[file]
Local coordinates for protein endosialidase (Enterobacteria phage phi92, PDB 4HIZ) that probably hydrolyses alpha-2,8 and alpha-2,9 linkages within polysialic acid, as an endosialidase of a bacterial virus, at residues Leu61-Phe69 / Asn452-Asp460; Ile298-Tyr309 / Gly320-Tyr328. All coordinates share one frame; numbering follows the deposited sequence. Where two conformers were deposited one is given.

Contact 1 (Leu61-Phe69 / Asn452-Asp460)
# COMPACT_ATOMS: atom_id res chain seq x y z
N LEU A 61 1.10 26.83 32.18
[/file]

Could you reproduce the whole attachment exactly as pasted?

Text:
Local coordinates for protein endosialidase (Enterobacteria phage phi92, PDB 4HIZ) that probably hydrolyses alpha-2,8 and alpha-2,9 linkages within polysialic acid, as an endosialidase of a bacterial virus, at residues Leu61-Phe69 / Asn452-Asp460; Ile298-Tyr309 / Gly320-Tyr328. All coordinates share one frame; numbering follows the deposited sequence. Where two conformers were deposited one is given.

Contact 1 (Leu61-Phe69 / Asn452-Asp460)
# COMPACT_ATOMS: atom_id res chain seq x y z
N LEU A 61 1.10 26.83 32.18